Local Government Rating Review submission
The two most thoroughgoing inquiries into Australian municipal rating have proven to be:-
1) the 1965-1967 NSW Royal Commission on Local Government Finance and Land Valuation, under Justice Rae Else-Mitchell, and
2) the 1989 Brisbane Committee of Inquiry into Valuation and Rating, under Sir Gordon Chalk.
Both inquiries came out strongly in favour of Site Value rating (or Unimproved Capital Value rating as it was then known), and both contained extensive reasoning for their respective decisions.
By comparison, in the early 1990s the Municipal Association of Victoria came out with a report whose main criterion appeared to be that “people understand the basis of Capital Improved Value rating” – and the weak case in this lone report favouring CIV rating was astonishingly taken up in a subsequent Victorian Local Government Department rating report.
It had become optional since 1920 for Victorian municipalities to switch the basis of rating from Net Annual Value Rating (NAV) to Site Value (SV) rating in accordance with the reasoning behind credible inquiries and extant State land taxes, and by 1990 most Victorians were located within councils rating on Site Value only, a system that does not penalise site construction and improvement. Although some councils made the change on their own volition, most came as a result of ratepayer polls on the preferred rating system.
However, in the early 1990s the Victorian State government proceeded to offer ‘privileges’, including the option to levy ‘differential rates’ (on whatever basis) to those municipalities which were prepared to rate on the Capital Improved Value only – with the eventual result that all councils except two (who remain on NAV rating) were eventually unable to resist the blandishments offered, the City of Monash being the last to transfer from SV to the CIV rating system.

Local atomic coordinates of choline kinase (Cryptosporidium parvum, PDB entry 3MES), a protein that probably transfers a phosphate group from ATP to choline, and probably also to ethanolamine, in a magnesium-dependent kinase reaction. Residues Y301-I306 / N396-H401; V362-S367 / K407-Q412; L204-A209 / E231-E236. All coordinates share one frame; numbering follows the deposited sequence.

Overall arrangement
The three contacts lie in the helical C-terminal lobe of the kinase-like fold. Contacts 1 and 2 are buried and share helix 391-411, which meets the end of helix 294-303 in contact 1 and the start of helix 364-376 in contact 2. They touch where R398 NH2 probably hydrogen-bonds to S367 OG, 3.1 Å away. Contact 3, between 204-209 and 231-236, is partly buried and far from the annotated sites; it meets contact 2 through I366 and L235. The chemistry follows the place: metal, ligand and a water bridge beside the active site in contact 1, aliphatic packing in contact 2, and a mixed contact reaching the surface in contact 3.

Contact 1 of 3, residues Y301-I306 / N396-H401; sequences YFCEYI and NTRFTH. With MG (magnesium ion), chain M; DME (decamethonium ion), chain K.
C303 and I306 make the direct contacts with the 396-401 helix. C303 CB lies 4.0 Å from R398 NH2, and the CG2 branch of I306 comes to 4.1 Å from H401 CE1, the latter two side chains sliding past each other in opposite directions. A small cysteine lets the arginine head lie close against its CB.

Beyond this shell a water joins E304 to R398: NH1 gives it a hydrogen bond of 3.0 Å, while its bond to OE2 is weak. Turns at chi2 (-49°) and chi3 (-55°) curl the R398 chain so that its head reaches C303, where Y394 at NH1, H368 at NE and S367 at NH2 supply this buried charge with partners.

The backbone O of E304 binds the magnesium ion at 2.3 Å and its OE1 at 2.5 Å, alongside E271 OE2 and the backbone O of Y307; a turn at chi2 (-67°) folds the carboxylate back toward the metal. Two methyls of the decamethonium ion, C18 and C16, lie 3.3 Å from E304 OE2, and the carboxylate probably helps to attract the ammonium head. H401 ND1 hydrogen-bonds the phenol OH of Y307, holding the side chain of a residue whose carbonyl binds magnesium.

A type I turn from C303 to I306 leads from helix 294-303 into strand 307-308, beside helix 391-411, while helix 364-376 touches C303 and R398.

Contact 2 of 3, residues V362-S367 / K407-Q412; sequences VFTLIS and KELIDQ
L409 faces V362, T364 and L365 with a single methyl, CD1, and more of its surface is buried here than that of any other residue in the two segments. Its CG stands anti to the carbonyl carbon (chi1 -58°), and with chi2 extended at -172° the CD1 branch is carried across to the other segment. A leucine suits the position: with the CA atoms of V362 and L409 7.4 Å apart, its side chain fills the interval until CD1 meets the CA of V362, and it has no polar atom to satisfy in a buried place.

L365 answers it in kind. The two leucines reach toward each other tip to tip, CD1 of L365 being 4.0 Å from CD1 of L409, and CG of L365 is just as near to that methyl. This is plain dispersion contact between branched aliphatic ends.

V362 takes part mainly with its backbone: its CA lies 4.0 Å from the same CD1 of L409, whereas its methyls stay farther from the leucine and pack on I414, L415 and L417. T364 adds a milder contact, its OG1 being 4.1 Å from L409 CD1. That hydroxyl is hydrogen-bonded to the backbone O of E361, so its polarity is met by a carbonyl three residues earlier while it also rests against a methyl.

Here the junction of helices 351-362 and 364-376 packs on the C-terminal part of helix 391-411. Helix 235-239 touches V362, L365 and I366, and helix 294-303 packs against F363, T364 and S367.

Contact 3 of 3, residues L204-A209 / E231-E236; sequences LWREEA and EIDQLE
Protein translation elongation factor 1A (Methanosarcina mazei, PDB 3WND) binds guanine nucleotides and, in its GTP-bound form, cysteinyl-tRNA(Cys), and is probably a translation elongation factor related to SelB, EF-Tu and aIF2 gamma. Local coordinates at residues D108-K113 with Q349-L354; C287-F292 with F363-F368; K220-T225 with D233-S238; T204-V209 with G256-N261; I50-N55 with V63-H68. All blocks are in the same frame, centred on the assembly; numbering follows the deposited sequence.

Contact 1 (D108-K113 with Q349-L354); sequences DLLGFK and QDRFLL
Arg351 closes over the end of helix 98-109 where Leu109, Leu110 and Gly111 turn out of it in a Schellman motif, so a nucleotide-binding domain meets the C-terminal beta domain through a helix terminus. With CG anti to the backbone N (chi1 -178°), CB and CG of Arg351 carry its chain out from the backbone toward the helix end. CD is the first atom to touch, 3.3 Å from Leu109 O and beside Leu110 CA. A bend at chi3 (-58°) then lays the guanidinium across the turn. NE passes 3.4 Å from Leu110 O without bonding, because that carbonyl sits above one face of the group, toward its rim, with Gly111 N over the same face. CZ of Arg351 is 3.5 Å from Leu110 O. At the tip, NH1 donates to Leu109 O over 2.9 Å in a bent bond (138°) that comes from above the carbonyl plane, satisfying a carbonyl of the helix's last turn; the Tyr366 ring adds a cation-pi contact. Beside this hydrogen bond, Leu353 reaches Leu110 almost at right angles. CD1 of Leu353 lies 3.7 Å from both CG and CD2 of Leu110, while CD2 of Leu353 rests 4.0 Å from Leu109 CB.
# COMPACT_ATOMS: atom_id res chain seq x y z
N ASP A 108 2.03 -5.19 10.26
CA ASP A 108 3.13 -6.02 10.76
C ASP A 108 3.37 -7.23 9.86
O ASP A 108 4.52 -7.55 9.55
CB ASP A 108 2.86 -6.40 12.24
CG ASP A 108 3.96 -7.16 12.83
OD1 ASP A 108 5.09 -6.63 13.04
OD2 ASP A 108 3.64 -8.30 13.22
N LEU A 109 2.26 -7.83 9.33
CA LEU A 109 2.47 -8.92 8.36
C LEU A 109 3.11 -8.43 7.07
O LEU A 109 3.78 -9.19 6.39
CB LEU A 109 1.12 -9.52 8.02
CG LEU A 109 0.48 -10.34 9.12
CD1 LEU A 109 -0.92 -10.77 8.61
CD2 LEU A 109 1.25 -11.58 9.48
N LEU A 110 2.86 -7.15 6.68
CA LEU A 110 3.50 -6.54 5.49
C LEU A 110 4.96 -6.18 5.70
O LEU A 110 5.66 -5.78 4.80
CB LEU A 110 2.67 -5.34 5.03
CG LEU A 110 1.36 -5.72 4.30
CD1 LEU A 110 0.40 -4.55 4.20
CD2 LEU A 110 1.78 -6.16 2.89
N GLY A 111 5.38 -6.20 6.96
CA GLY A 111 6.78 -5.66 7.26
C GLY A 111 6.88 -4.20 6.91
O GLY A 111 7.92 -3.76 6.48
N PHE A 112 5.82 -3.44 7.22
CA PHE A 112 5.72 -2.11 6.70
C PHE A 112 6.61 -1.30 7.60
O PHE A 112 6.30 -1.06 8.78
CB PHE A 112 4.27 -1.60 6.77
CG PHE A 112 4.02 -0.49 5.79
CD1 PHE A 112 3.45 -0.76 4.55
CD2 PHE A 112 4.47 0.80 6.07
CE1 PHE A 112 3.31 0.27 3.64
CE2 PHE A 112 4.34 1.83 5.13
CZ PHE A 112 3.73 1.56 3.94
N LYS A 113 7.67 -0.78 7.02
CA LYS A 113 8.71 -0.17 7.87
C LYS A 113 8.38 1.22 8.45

It is all too clear that those people who benefit most from CIV rating are those holding unused or vacant land, or those whose properties are under-improved. SV rating, on the other hand, acts as an incentive to use a site or to dispose of it.
That it is now proposed to remove SV as an optional rating base is remarkable in view of the evidence that in every case since 1920 where a transition had been made to SV, the municipality experienced an uplift in construction activity compared surrounding NAV municipalities. This was shown in all Land Values Research Group studies since 1943, even during periods of recession, and confirmed by visiting Professor Kenneth Lusht in a study “The Site Value Tax and Residential Development” (Lincoln Institute of Land Policy, Cambridge MA, 1992).
In view of the weight of rating regimes studies favouring SV rating, the proposed removal of SV rating as an option appears to be most undemocratic and worthy of further public debate, if not to warrant investigation into the motives behind such a regressive proposal.
Bryan Kavanagh AAPI
Land Values Research Group